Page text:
Just as he combined a thriller with a comedy with unique characters of Park Yong Woo and Choi Kang Hee in My Scary Girl, the director combines the sweet new neighbor (Han Suk Kyu) and the cold, conniving owner (Kim Hye Su) for his second project. Also, Han Suk Kyu and Kim Hye Soo are set to showcase their comedic skills that they have never shown on screen before.

Villain on the 2nd Floor, with its strong script, the mix of suspense and comedy, and anticipation for the chemistry between the best actors is set to open on November 25th.

October 27, 2010

'Villain on the 2nd Floor' Press Conference Photos

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October 27, 2010

Kim Hye Soo looks classy for Elle

by kimchisteve allkpop.com

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With a different concept then usual, actress Kim Hye Soo’s photo shoot for the Elle magazine has been revealed.

The photo shoot had her go and meet female students at an elementary school and the Ehwa Women’s University. She also met a store owner in her sixties and the editors of Elle, which totaled up to 52 people that she met for the shoot.

With clean and sleek outfits for the photos, Kim Hye Soo showed off her feminism and proved that her sexy look is still going strong.

The photo shoot will be featured on the November edition of Elle.

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Source + Photo: Nate

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November 10, 2010

Kang Dong Won, Kim Hye Soo chosen as the #1 celebrities people want to give Peperos to

by sweetrevenge allkpop.com l news.nate.com

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Actor Kang Dong Won and actress Kim Hye Soo were chosen as the two celebrities the public most wanted to present Peperos to.

Movie ticket sales site Max Movie held a poll in honor of Peppero Day with the question, “For Peppero Day on November 11th, who is the number one male actor you want to give Peppero to the most?” . The results were astonishingly one-side, as 57.1% of the votes chose Kang Don Won as the number one male celebrity. Actors Go Soo and and Sung Dong Il placed second and third place respectively with 14.4% and 6% of the votes. Hyunbin nabbed 4th and Song Seung Hyun landed in 5th.

Meanwhile, the same question was posed but for a female celebrity. Results showed Kim Hye Soo to be in first place with 56.5% of the votes, while actress/model Yoon So Yi took second with 14.9%.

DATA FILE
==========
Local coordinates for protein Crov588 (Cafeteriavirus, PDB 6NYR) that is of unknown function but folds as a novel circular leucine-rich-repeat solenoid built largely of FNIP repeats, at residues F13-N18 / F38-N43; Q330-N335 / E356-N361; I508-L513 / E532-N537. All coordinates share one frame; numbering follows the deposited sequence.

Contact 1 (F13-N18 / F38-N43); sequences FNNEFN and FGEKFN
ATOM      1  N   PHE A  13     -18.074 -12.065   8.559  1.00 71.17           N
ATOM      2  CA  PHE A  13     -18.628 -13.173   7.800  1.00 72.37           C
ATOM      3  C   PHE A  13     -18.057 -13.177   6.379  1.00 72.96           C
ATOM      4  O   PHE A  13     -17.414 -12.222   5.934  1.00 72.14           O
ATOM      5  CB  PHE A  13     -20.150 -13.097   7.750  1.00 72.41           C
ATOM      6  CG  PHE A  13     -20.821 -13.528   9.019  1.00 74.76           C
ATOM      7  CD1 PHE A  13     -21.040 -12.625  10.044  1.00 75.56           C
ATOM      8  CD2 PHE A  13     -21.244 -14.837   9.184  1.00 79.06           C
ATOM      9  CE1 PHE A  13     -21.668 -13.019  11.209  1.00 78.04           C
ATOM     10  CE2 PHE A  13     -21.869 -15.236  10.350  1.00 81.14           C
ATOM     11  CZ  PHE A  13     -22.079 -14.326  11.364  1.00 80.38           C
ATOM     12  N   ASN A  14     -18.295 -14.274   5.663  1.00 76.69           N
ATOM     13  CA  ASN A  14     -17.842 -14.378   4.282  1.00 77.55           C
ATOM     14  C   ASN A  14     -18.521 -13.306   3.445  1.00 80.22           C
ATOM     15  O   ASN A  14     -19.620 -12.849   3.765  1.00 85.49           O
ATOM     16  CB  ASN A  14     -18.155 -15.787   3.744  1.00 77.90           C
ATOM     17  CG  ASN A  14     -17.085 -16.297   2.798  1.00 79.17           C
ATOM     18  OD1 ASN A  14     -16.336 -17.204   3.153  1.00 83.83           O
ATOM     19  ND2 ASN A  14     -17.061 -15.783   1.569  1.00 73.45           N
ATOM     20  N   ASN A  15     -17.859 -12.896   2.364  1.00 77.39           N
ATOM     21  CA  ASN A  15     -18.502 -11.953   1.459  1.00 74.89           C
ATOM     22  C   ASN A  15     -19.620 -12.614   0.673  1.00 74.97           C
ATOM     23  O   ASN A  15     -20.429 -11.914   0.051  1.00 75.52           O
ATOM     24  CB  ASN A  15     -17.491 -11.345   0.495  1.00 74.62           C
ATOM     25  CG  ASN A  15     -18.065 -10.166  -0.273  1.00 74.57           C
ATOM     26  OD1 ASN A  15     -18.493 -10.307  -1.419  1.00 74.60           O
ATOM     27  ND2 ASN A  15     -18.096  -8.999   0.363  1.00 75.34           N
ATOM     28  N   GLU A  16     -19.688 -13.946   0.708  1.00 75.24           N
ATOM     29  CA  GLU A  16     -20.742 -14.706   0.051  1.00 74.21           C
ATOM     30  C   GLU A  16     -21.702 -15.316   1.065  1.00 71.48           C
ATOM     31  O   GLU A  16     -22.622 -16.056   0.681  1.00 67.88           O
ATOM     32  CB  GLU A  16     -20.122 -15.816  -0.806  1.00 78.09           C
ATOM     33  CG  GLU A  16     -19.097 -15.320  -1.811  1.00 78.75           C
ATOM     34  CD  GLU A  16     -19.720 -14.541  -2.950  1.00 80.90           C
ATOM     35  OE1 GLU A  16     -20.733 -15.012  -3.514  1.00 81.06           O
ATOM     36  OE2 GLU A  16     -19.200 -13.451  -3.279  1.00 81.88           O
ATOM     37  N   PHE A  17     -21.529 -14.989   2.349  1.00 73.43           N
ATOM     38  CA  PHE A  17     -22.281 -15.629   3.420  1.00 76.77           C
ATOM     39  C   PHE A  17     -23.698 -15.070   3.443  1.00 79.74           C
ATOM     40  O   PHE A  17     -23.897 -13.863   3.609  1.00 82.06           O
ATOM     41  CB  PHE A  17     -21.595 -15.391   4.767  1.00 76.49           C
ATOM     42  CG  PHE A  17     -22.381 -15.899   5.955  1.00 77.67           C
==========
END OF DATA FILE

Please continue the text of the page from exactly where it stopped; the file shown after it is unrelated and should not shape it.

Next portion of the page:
Pepero Day is celebrated on November 11th every year, for which couples and friends exchange boxes of the chocolate-covered cookie snack.

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November 12, 2010

Founder of largest English K-pop site 'Soompi'

Korean-American web developer creates first global online community devoted to K-pop, Asian entertainment

By Cathy Rose A. Garcia cathy@koreatimes.co.kr

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Main page of the ultimate K-pop site “Soompi”

If you’re looking for news about a SuperJunior concert, reviews for a 2NE1 album, recaps of Korean drama "Sungkyunkwan Scandal" or simply anything about Korean entertainment, chances are you’ll find it on Soompi.com.

Soompi.com is the oldest and currently the largest English-language online community devoted to Korean and Asian entertainment, with a million unique visitors every month.

Soompi has come a long way from its early days as a personal online shrine devoted to K-pop started by Korean-American Susan Kang in 1998.

"I had recently graduated from college with nothing much to do. As a recent fan of both K-pop and the Internet (AOL was all the rage), I noticed that there weren't any English-language sites devoted to Korean pop music or TV dramas, so I purchased a book called `Make Your Own Website with Microsoft Word '97’, and the rest, as they say, is history," Kang said, now a 35-year-old mother living in Irvine, Calif., in an email interview with The Korea Times.